From the US Supreme Court to the local city council chambers, medical marijuana continues to be a contentious issue. Here's the latest.
On Monday, the US Supreme Court declined to hear a case brought by medical marijuana patients. The four California plaintiffs had argued that local bans on dispensaries denied their right to equal treatment under the Americans With Disabilities Act. But the high court refused to hear their appeal.
Last Wednesday, Garden Grove officials reported that 62 dispensaries had closed by the city's midnight deadline. The previous week, Garden Grove police sent out letters ordering them to close. The previous night, the city council got an earful from aggrieved medical marijuana patients, more than a hundred of whom packed the council chambers and adjoining rooms. At the end of the meeting, Mayor Bruce Broadwater essentially told them to get lost. "If you want to smoke marijuana, do it in another city," he said. "Don't do it in Garden Grove."
Last Thursday, medical marijuana backers sued the city of Long Beach over its decision that a petition to overturn the city's ban on dispensaries was insufficient. According to the city clerk, petitioners came up short, but petitioners dispute that finding and are seeking to have signatures removed as invalid added back to the petitions. Alternately, they are asking for the city to hold a special election on whether to ban or regulate dispensaries.
Also last Thursday, medical marijuana supporters rallied in San Bernardino. About three dozen people gathered at city hall to demand that the city stop shutting down medical marijuana dispensaries. The city has moved aggressively against dispensaries since the state Supreme Court ruled May 6 that local bans are allowed.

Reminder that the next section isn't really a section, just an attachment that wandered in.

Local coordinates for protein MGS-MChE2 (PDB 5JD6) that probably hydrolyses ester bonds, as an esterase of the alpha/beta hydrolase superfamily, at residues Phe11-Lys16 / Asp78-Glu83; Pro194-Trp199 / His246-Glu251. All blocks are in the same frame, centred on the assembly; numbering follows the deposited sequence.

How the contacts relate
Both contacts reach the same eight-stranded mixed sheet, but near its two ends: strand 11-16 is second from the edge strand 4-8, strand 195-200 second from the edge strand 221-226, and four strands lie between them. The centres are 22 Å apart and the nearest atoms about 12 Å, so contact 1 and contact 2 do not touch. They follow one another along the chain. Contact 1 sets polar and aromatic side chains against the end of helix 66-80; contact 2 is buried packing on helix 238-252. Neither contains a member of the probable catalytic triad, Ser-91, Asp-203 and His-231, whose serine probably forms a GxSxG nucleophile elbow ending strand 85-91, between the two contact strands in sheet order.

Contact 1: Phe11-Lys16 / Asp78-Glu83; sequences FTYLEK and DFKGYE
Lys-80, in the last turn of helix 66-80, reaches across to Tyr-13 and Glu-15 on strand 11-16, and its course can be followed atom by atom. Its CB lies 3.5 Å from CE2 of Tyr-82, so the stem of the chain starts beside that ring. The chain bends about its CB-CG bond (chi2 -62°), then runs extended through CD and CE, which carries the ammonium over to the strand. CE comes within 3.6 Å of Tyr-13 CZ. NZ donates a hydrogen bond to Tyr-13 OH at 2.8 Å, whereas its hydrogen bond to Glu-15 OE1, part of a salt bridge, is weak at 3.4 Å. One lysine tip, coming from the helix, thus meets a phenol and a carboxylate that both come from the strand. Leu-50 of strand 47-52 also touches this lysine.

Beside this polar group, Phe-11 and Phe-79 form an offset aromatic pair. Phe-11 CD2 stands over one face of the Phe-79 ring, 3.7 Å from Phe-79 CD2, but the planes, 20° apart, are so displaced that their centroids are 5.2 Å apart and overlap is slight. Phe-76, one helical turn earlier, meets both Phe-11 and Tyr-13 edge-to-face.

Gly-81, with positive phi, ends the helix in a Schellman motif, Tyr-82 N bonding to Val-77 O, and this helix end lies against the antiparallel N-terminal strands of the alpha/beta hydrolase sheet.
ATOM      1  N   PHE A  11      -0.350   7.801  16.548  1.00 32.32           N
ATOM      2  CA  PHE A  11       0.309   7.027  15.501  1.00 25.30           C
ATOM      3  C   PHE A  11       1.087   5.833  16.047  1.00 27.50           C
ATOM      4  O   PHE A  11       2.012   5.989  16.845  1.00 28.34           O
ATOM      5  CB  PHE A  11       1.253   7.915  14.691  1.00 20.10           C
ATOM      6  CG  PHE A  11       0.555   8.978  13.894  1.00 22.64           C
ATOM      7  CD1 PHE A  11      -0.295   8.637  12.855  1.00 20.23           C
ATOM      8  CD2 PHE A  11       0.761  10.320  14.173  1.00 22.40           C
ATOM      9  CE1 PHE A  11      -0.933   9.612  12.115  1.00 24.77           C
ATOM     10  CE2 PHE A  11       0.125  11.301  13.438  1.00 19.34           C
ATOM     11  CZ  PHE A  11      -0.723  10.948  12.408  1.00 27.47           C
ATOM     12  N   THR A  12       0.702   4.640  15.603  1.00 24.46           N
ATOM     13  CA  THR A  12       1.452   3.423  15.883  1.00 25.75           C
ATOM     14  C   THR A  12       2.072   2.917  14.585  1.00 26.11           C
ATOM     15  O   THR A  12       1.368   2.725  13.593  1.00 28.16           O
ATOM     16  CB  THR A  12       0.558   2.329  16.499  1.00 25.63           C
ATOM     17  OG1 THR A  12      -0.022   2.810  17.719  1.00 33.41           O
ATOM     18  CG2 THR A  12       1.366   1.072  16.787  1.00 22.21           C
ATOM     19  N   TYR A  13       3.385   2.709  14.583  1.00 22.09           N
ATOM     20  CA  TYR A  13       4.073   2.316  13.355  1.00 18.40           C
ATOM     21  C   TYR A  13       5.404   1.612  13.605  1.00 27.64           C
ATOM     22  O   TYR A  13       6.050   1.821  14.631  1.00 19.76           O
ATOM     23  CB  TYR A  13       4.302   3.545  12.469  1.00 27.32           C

Last Friday, the city of Anaheim ordered dispensaries in the city to close. Citing the Supreme Court decision, tt issued a notice to cease operations to all 11 dispensaries known to operate there. They must close by this Friday or face possible fines and criminal charges. The city had banned dispensaries via an ordinance in 2007 and followed that up with 2011 moratorium aimed at up to 143 dispensaries that had opened anyway. The city had managed to close all but 11, seven of which had opened prior to the moratorium.
Also last Friday, a Marin County grand jury slammed the county for failing to provide access to medical marijuana for patients. In a new report, titled "Medical Marijuana: Up in Smoke," the grand jury lamented the closure of medical marijuana facilities in the county and criticized both county and local officials for failing to support the Compassionate Use Act. The grand jury recommended that the Board of Supervisors "respect the will of the voters and the intention of the Compassionate Use Act by using its authority to uphold access to medical marijuana within the county" and develop a set of ordinances to regulate dispensaries.
Also last Friday, Palm Springs shuttered two dispensaries operating in the city. They had been ordered to close last Wednesday, and police went out to ensure they had. There are still three dispensaries left in the city, but officials are going after those, too.
On Monday, the California Senate passed a bill aimed at allowing dispensaries to operate. The bill, Senate Bill 439, says that collectives, cooperatives and other business entities can receive reasonable compensation for the services they provide, and will not be prosecuted as long as they comply with security and reporting guidelines drafted by the state Attorney General. The bill now moves to the Assembly.